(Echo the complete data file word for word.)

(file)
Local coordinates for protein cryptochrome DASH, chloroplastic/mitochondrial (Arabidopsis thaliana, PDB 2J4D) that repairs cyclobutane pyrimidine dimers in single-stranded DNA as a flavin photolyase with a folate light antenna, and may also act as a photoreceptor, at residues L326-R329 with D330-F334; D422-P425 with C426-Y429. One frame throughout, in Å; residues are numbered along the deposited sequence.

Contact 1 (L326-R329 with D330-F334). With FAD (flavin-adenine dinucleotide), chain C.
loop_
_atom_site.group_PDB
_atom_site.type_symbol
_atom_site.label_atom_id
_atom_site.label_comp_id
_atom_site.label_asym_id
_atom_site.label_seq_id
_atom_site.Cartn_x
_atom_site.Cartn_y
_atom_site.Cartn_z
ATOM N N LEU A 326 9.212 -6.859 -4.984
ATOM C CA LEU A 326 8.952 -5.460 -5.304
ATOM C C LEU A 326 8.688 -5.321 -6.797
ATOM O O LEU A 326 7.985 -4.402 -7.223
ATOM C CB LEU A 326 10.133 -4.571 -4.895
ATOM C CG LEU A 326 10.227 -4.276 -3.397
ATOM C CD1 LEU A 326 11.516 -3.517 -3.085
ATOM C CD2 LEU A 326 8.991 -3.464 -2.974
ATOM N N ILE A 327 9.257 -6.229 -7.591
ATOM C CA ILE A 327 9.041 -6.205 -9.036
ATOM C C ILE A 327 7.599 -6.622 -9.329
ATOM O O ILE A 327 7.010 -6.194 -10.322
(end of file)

Local coordinates for protein cryptochrome DASH, chloroplastic/mitochondrial (Arabidopsis thaliana, PDB 2J4D) that repairs cyclobutane pyrimidine dimers in single-stranded DNA as a flavin photolyase with a folate light antenna, and may also act as a photoreceptor, at residues L326-R329 with D330-F334; D422-P425 with C426-Y429. One frame throughout, in Å; residues are numbered along the deposited sequence.

Contact 1 (L326-R329 with D330-F334). With FAD (flavin-adenine dinucleotide), chain C.
loop_
_atom_site.group_PDB
_atom_site.type_symbol
_atom_site.label_atom_id
_atom_site.label_comp_id
_atom_site.label_asym_id
_atom_site.label_seq_id
_atom_site.Cartn_x
_atom_site.Cartn_y
_atom_site.Cartn_z
ATOM N N LEU A 326 9.212 -6.859 -4.984
ATOM C CA LEU A 326 8.952 -5.460 -5.304
ATOM C C LEU A 326 8.688 -5.321 -6.797
ATOM O O LEU A 326 7.985 -4.402 -7.223
ATOM C CB LEU A 326 10.133 -4.571 -4.895
ATOM C CG LEU A 326 10.227 -4.276 -3.397
ATOM C CD1 LEU A 326 11.516 -3.517 -3.085
ATOM C CD2 LEU A 326 8.991 -3.464 -2.974
ATOM N N ILE A 327 9.257 -6.229 -7.591
ATOM C CA ILE A 327 9.041 -6.205 -9.036
ATOM C C ILE A 327 7.599 -6.622 -9.329
ATOM O O ILE A 327 7.010 -6.194 -10.322